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Discussion point: Proven bulls

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S CO rancher

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The previous post on EPDs reminded me an an article from cattlenetwork.com that was on a couple of weeks ago. Thought I would post it to stimulate discussion.

One question always asked: If you only use proven bulls, how do young ones become proven?

I read another article this week that says that intensive gene mapping will eliminate epds soon. Who Knows what the future will bring?

(emphasis added is mine)
Cattle Update: The Future - Proven Bulls



There is nothing more relevant or futuristic in the beef business than a good discussion about buying bulls. This involves a process of selection that impacts the foundation of individual beef herds and the essence of the beef industry. As the discussion deepens, the concept of proven bulls has to evolve.



The result of purchasing semen from bulls that have proven themselves as being quality bulls is easily evident within producer herds. A bigger issue -- that the beef raised and made available to the consumer must be of the highest quality -- is absolutely critical.



Proven bulls, not just bulls, are the key ingredient. Proven bulls ensure that the right pieces are in the mix to allow management to fine-tune the ultimate product, beef. The industry’s reputation and future depend on these bulls.



Although not always noted in cattle discussions, the fundamental principle producers must accept is that cattle belong to the producers and the beef belongs to the consumers. The magnitude of that statement really stands out and should stand out as producers look to the future.



The future is really now. Each year brings new and exciting thoughts and promises along with a reasonable dose of reality. Those thoughts, promises and projected reality were encapsulated very well in an electronic journal (Volume 21, No. 3, 2006) titled Choices (www.choicesmagazine.org) published by the American Agricultural Economics Association.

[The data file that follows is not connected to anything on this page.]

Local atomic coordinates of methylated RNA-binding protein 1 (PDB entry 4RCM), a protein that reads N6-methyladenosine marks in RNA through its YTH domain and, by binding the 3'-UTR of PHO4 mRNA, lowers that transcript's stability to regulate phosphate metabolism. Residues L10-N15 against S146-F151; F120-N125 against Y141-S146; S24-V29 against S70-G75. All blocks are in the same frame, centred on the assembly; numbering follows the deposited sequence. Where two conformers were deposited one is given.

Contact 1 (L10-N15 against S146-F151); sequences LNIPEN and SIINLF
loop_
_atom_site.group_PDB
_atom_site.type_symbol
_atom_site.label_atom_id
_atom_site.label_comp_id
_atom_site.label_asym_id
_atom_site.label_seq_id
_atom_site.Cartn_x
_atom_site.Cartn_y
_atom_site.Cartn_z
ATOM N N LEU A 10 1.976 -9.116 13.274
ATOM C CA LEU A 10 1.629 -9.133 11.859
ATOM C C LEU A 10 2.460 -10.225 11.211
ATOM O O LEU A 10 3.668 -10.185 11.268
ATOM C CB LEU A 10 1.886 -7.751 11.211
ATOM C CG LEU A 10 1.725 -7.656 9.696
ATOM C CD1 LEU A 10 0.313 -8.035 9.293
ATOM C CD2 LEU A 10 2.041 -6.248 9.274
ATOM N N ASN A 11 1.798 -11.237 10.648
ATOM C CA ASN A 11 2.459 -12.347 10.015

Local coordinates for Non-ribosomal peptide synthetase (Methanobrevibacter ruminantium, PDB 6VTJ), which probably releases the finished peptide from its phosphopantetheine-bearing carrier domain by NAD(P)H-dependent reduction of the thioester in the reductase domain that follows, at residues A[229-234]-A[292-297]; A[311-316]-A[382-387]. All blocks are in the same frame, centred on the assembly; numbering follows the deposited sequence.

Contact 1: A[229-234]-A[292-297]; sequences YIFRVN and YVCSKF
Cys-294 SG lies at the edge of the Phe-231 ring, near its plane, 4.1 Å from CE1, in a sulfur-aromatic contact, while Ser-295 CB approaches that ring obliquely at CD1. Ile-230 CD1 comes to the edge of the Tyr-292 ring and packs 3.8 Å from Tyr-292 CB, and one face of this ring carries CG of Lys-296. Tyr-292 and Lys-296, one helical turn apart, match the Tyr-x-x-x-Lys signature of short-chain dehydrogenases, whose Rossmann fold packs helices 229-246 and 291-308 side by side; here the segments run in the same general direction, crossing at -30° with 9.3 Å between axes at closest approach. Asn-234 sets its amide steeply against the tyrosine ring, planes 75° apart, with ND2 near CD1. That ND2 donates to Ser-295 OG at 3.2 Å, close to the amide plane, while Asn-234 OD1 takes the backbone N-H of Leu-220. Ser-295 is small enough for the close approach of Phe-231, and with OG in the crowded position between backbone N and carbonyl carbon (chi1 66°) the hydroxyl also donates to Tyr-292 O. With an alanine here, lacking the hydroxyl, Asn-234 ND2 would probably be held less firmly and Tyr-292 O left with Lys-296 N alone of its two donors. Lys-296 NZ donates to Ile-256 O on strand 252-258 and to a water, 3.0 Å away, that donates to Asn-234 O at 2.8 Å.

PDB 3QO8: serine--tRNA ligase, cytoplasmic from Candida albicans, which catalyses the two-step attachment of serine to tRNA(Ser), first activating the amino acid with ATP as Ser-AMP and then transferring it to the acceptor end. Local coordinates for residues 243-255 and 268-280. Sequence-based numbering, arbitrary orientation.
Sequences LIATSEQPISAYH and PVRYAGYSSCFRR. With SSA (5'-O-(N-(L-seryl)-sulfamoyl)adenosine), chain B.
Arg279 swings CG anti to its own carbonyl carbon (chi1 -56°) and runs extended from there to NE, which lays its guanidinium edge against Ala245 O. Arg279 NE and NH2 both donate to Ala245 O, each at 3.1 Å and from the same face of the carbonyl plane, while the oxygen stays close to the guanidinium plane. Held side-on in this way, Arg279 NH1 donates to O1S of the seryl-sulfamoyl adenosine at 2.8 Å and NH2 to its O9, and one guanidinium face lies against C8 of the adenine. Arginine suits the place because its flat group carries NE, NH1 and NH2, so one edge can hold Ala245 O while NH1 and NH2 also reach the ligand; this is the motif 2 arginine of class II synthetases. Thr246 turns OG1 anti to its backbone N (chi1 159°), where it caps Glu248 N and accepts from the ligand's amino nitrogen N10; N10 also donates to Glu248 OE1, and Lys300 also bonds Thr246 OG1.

The discussion was pointed. In the future, promises will outweigh reality only if, as cattle producers, we grab “the bull by the horns“ and sit up, listen and change. The series of articles identified issues that ultimately will shape our industry. The series included discussions on markets, structure and competition the value of integrated markets and consumer demand global competitiveness environmental concerns and regulations community concerns and labor food safety and animal health and the welfare and care of animals.



All of these issues sum up one reality: The beef business is simply no longer breed ’em, feed ’em and eat ’em. If there is a common thread to all the issues, it is individual producer responsibility.



The future will mandate aggressive producer engagement in business concepts and managerial analytical techniques that will ensure a position within a very competitive, worldwide consumer market. Much that happens on our individual operations must feed into a larger system. Even the large systems ultimately feed into even larger systems.



The ability to cash flow (income minus expenses) may be very local, but the ability to survive as a viable beef operation in the future really needs to be much broader. The opportunities for the future start this spring, following calving, when the cows are rebred.



The bull must fit the industry. The bull needs to have proven data that fits producer expectations and meets strong consumer demands. There really is no room for mistakes.



The product that ultimately is placed on a consumer’s plate is the product of a bull. A bull that was evaluated, re-evaluated and ultimately selected as the sire. The beef is destined to arrive at a targeted palate that has, as an end result, a very personal experience of taste and flavor. In other words, the consumer has a great eating experience. Cattle producers are in the beef business, but we do need to remind ourselves of the significance of that statement.



The future is the responsibility of all. For beef producers, now is the time to visit with your local genetics company and key seed stock producers. This planning for bulls will bring assurance to the breeding program and production system, and ultimately place quality beef on a consumer’s plate.



Source: Kris Ringwall, Beef Specialist, NDSU Extension Service
 

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